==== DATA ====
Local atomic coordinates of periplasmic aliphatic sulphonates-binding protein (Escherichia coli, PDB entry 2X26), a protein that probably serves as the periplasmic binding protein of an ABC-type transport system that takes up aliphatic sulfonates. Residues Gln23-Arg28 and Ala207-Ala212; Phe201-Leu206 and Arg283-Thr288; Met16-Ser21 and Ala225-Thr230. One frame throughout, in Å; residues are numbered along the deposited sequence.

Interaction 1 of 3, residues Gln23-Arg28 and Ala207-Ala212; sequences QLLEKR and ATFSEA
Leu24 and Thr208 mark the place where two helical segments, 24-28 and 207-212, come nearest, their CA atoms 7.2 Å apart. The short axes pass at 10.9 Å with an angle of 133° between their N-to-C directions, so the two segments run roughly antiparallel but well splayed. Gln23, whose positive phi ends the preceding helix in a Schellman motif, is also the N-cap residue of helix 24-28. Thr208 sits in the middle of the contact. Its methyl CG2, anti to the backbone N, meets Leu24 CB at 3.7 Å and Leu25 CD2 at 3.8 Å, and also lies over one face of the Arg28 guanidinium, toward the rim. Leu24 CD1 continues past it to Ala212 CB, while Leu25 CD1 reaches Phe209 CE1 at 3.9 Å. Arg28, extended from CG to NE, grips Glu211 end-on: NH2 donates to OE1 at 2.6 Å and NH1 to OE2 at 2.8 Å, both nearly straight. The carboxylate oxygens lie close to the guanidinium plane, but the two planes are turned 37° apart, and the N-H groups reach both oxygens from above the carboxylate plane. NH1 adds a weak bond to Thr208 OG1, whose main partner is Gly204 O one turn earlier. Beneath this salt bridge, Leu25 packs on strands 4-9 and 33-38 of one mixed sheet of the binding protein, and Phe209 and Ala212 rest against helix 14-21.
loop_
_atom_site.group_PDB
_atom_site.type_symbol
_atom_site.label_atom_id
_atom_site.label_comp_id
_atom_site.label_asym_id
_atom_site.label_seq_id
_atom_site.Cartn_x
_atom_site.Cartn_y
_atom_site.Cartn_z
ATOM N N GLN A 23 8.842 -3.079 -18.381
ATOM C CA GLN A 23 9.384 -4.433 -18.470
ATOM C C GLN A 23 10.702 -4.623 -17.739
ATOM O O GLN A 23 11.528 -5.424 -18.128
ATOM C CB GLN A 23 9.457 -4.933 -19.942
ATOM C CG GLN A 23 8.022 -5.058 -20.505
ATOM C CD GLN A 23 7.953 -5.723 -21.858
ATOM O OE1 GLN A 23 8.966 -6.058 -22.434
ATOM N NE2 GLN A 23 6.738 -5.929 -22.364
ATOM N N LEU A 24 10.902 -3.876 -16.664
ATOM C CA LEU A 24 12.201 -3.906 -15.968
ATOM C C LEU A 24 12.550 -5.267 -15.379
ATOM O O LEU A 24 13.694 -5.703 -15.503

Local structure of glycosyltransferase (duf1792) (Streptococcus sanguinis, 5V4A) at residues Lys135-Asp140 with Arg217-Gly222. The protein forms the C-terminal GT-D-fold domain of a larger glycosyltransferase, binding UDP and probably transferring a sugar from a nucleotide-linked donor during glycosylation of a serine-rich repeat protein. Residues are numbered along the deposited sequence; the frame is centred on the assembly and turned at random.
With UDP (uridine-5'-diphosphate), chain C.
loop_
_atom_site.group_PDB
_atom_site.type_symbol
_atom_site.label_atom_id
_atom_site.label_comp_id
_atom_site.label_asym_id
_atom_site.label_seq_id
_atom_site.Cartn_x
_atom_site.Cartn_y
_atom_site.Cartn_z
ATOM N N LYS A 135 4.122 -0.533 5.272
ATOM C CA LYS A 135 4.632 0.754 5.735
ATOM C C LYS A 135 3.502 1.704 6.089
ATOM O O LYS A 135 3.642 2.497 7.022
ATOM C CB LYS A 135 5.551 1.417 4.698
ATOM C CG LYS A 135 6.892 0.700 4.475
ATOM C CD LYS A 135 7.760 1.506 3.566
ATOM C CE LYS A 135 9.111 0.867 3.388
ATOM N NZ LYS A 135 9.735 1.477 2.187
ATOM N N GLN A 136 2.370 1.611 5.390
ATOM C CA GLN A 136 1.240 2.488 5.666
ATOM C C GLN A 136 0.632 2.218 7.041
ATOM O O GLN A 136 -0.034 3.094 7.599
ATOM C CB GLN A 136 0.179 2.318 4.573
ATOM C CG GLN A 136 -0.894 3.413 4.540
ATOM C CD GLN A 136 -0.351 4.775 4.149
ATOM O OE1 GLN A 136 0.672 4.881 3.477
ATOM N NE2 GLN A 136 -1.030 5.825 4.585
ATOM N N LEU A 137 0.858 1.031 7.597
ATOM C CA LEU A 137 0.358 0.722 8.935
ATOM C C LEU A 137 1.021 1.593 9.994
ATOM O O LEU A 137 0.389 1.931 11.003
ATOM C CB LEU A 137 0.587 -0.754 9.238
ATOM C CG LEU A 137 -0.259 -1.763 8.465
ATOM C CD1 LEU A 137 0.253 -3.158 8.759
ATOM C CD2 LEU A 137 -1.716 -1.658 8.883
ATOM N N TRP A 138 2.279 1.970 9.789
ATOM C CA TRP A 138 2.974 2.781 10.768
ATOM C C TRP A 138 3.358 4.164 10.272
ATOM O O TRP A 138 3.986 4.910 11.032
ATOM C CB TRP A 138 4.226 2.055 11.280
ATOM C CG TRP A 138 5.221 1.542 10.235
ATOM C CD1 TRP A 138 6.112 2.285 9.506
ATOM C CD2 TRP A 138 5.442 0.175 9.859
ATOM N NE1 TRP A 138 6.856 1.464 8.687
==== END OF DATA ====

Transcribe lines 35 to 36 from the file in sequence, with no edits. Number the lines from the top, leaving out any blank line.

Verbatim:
_atom_site.label_seq_id
_atom_site.Cartn_x